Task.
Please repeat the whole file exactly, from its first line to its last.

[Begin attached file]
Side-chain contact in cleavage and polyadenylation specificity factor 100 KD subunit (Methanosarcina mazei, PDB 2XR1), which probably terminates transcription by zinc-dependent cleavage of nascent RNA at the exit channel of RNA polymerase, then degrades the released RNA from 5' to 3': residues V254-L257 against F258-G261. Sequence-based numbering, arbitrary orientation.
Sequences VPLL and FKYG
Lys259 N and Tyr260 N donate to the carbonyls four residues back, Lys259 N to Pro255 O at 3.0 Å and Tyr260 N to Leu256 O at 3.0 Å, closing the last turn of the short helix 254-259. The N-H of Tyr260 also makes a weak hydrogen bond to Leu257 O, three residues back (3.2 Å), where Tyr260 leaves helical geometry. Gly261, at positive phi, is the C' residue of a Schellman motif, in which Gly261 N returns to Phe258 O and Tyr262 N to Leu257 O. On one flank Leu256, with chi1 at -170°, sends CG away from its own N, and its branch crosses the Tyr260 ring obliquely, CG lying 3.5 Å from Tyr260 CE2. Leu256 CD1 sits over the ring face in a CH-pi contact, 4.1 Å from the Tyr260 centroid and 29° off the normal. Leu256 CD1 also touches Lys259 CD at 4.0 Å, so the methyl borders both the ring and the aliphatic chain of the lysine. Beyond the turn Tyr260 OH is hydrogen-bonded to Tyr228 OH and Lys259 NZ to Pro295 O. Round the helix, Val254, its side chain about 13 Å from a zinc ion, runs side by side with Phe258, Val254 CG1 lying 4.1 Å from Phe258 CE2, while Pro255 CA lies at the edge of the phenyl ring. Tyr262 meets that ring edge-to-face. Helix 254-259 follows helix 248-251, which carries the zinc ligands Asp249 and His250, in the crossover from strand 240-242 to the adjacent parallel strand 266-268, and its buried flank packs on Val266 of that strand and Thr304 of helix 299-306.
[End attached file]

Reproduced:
Side-chain contact in cleavage and polyadenylation specificity factor 100 KD subunit (Methanosarcina mazei, PDB 2XR1), which probably terminates transcription by zinc-dependent cleavage of nascent RNA at the exit channel of RNA polymerase, then degrades the released RNA from 5' to 3': residues V254-L257 against F258-G261. Sequence-based numbering, arbitrary orientation.
Sequences VPLL and FKYG
Lys259 N and Tyr260 N donate to the carbonyls four residues back, Lys259 N to Pro255 O at 3.0 Å and Tyr260 N to Leu256 O at 3.0 Å, closing the last turn of the short helix 254-259. The N-H of Tyr260 also makes a weak hydrogen bond to Leu257 O, three residues back (3.2 Å), where Tyr260 leaves helical geometry. Gly261, at positive phi, is the C' residue of a Schellman motif, in which Gly261 N returns to Phe258 O and Tyr262 N to Leu257 O. On one flank Leu256, with chi1 at -170°, sends CG away from its own N, and its branch crosses the Tyr260 ring obliquely, CG lying 3.5 Å from Tyr260 CE2. Leu256 CD1 sits over the ring face in a CH-pi contact, 4.1 Å from the Tyr260 centroid and 29° off the normal. Leu256 CD1 also touches Lys259 CD at 4.0 Å, so the methyl borders both the ring and the aliphatic chain of the lysine. Beyond the turn Tyr260 OH is hydrogen-bonded to Tyr228 OH and Lys259 NZ to Pro295 O. Round the helix, Val254, its side chain about 13 Å from a zinc ion, runs side by side with Phe258, Val254 CG1 lying 4.1 Å from Phe258 CE2, while Pro255 CA lies at the edge of the phenyl ring. Tyr262 meets that ring edge-to-face. Helix 254-259 follows helix 248-251, which carries the zinc ligands Asp249 and His250, in the crossover from strand 240-242 to the adjacent parallel strand 266-268, and its buried flank packs on Val266 of that strand and Thr304 of helix 299-306.